To Delhi

To Delhi
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We left the boys and the girl this morning at seven.
An hour later we arrived at Kochi Airport (Uber taxi £4.50).
Checking in was easy and as we left the escalator before Security, there was a display of local culture – couldn’t resist it. We had a little introduction to this complex art during the hotel show whilst anchored awaiting the Customs men. Kathakali is the flag bearer of Kerala’s rich cultural tradition. It is a multi-dimensional art form that brings together theatre, music, percussion, costumes and poetry in rich proportion. This colourful richness endears this art form to laymen and connoisseurs alike. Over a span of four centuries, Kathakali has evolved magnificently while steadfastly maintaining its Keralite identity.
This scene actualised here is taken from ‘Duryodhana vadham’. The Kauravas invite Pandavas to play dice with their shrewd uncle Sakuni. He takes on Yudhistira; the eldest of Pandavas and finally triumphed over him with his tricks making Pandavas give in to Kaurava’s demands and had to give up everything. This triggered the war of Kurukshetra. The characters here are (from left) Bhima (pacha), Yudhistira (Pacha), Sakuni (minukku), Duryodhana (kathi) and Dushassana (chuvappu). The evilest of all; Dushassana adorns a red beard with his face painted red (chuvappu). The colour and style of the make up illustrate the nature of the characters. Noble characters have Pacha (green) vesham.
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Nangiarkoothu is a woman only theatre that is closely associated with and adheres to the tenets of Kodiyattam. This is a solo performance by a female actor and traditionally portrays the stories of Lord Krishna. In recent times, several talented artistes have transformed Nangiarkoothu into a powerful woman’s theatre that deals with a range of contemporary issues albeit within the framework of Koodiyattam tradition.
Chakiarkoothu is closely tied in with Koodiyattam, and can be considered the oral tradition of this theatre form that is predominantly mime. Koothu also beautifully compliments the Sanskrit Koodiyattam as its vernacular element, thus making it accessible to the not-so-erudite. Over centuries, Chakiarkoothu has evolved as a stand alone theatre, performed by a single actor near total emphasis on soliloquy, especially of a humorous or satirical variety.
Koodiyattam (literally acting together) is one of the oldest extant theatres in the world recognised as an intangible heritage of humanity by UNESCO. The art form draws from the rich Sanskrit drama tradition of India and can be traced back more than 2000 years. Koodiyattam was traditionally performed in purpose built theatres called Koothambalam (theatre temple) adjacent to the sanctum sanctorum of major temples. Despite its antiquity, Koodiyattam is surprisingly contemporary in its theatre sensibilities and places great emphasis on a traditional, aesthetic and methodical approach to acting.
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Ottanthullal. As legend goes, Ottanthullal owes its origin to a disenchanted percussionist at the receiving end of the actors sarcasm during a performance. It is in any case a beautiful counterpoint to the erudition  of  Koodiyattam. Ottanthullal is simple, accessible and delightful theatre, based on easy vernacular lyrics and easy to follow histrionics. Needless to say, it has enjoyed far more popularity with the masses.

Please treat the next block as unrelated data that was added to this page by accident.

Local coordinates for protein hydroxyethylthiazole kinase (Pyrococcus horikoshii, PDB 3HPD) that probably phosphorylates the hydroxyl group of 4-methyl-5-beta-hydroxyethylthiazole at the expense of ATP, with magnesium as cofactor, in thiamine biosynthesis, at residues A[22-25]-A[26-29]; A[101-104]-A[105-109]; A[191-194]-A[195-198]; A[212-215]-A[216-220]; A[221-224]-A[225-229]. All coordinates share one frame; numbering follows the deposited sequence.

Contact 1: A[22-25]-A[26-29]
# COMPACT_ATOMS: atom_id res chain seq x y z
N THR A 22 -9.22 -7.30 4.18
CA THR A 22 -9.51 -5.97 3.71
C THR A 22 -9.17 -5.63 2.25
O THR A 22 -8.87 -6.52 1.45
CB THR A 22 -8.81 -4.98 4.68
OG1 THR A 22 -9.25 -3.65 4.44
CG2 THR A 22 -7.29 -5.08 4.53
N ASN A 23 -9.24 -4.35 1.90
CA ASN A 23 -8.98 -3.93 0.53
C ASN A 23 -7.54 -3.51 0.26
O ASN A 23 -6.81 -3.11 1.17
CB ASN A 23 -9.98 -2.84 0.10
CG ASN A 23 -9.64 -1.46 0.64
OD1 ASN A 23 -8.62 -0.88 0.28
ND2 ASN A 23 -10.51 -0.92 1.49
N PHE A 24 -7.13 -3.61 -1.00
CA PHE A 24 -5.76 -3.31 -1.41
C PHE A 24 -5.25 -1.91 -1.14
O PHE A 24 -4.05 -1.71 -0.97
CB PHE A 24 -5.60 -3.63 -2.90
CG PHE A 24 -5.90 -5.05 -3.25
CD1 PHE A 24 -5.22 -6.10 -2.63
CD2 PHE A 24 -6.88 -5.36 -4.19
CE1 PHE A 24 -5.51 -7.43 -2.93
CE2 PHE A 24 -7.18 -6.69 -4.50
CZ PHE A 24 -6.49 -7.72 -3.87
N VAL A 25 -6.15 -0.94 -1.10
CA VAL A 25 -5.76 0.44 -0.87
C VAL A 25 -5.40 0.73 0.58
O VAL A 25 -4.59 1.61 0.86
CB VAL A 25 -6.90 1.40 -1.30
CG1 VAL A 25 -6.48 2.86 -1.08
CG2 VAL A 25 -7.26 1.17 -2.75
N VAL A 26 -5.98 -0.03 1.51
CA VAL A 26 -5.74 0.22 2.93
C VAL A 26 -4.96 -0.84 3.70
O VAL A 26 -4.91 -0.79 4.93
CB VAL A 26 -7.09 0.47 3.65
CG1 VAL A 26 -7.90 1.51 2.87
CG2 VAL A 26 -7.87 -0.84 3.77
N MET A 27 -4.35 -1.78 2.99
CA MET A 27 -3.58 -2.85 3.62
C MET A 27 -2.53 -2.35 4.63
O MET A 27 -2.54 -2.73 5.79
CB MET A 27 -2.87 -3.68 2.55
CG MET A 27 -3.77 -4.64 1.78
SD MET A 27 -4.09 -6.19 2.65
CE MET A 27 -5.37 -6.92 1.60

Theyyam is one of the oldest ritual forms of Kerala that straddles the line between art and worship. In music, percussion, costumes and movements, Theyyam shares a lot with Kathakali and Koodiyattam and perhaps inspired these theatre forms. Theyyam however is more a ritual and the actor is deemed a manifestation of the God. Elements of sacrifice, Oracle and devotion come together to create a mesmerising effect that goes beyond any theatre.
Mohiniyattam is the classical dance form of Kerala that is distinct for its emphasis on slow tempo (lasyam), circular movements and emoting (bhava). Exclusively performed by female dancers, Mohiniattam flourished in the Travancore court during the late medieval period. While the dance form is characterised by its emphasis on lasya and repertoire based on romance and devotion, contemporary performers use the medium to portray a wide range of themes and emotions.
Krishna and Draupadi. This is one of the decisive scenes taken from ‘Duryodhan vadham’ Kathakali. The story goes that Duryodhana resorts to trickery, to seize Pandavas by a deceptive play of dice. Pandavas lost everything and they send Krishna as emissary. Meanwhile Draupadi, the wife of the Pandavas meets Krishna and reminds him of her vow that she will not tie her hair till it is soaked in the blood of Dushassana, the brother of Duryodhana, who had disrobed her in the court. The omniscient Krishna tells her that even if he pleads for peace, the greedy Duryodhana would not yield and the battle was imminent.


Exhausted by the historical walk through theatre, we went through Security, took in the collection of orchids and plants and settled to a cappuccino and a piece of cake.
We boarded and by eleven thirty enjoyed chicken masala with some extremely spicy, puffy ‘things’ .
We flew from Kochi to Delhi (yellow to red arrows) a distance of seventeen hundred miles (or 2,728.1 kilometres) in three hours.
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First look at Dehli.
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We arrived in Delhi Airport, easy to do my stomps (day 101 - yay) with a huge distance from our landing gate to baggage reclaim.
An hour and a half after landing we had bought some sherbet and had been ‘welcomed’ at Claridges (a present to each other).
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Bimbling a very long corridor and Bear settled Beds.
Time to hit the pool before supper.
                     OFF ON TATS, GREAT FUN